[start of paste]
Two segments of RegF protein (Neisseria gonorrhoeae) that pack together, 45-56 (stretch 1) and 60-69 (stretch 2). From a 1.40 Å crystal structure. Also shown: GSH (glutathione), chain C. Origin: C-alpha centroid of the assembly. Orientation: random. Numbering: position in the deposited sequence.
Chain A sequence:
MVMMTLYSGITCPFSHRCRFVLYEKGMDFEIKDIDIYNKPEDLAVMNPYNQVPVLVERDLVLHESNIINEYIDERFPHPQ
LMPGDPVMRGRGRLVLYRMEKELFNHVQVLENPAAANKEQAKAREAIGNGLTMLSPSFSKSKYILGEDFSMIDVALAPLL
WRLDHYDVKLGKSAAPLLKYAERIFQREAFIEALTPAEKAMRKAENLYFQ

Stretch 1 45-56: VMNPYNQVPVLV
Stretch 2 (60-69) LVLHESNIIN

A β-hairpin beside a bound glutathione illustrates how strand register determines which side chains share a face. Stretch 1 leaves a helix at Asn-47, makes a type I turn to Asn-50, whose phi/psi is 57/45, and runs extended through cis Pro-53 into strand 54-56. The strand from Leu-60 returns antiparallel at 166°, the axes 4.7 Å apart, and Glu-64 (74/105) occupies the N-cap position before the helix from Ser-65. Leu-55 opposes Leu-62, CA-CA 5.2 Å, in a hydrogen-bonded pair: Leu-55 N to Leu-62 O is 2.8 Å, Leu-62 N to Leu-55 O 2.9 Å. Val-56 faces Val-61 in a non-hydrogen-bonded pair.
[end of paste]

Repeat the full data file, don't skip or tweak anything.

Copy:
Two segments of RegF protein (Neisseria gonorrhoeae) that pack together, 45-56 (stretch 1) and 60-69 (stretch 2). From a 1.40 Å crystal structure. Also shown: GSH (glutathione), chain C. Origin: C-alpha centroid of the assembly. Orientation: random. Numbering: position in the deposited sequence.
Chain A sequence:
MVMMTLYSGITCPFSHRCRFVLYEKGMDFEIKDIDIYNKPEDLAVMNPYNQVPVLVERDLVLHESNIINEYIDERFPHPQ
LMPGDPVMRGRGRLVLYRMEKELFNHVQVLENPAAANKEQAKAREAIGNGLTMLSPSFSKSKYILGEDFSMIDVALAPLL
WRLDHYDVKLGKSAAPLLKYAERIFQREAFIEALTPAEKAMRKAENLYFQ

Stretch 1 45-56: VMNPYNQVPVLV
Stretch 2 (60-69) LVLHESNIIN

A β-hairpin beside a bound glutathione illustrates how strand register determines which side chains share a face. Stretch 1 leaves a helix at Asn-47, makes a type I turn to Asn-50, whose phi/psi is 57/45, and runs extended through cis Pro-53 into strand 54-56. The strand from Leu-60 returns antiparallel at 166°, the axes 4.7 Å apart, and Glu-64 (74/105) occupies the N-cap position before the helix from Ser-65. Leu-55 opposes Leu-62, CA-CA 5.2 Å, in a hydrogen-bonded pair: Leu-55 N to Leu-62 O is 2.8 Å, Leu-62 N to Leu-55 O 2.9 Å. Val-56 faces Val-61 in a non-hydrogen-bonded pair.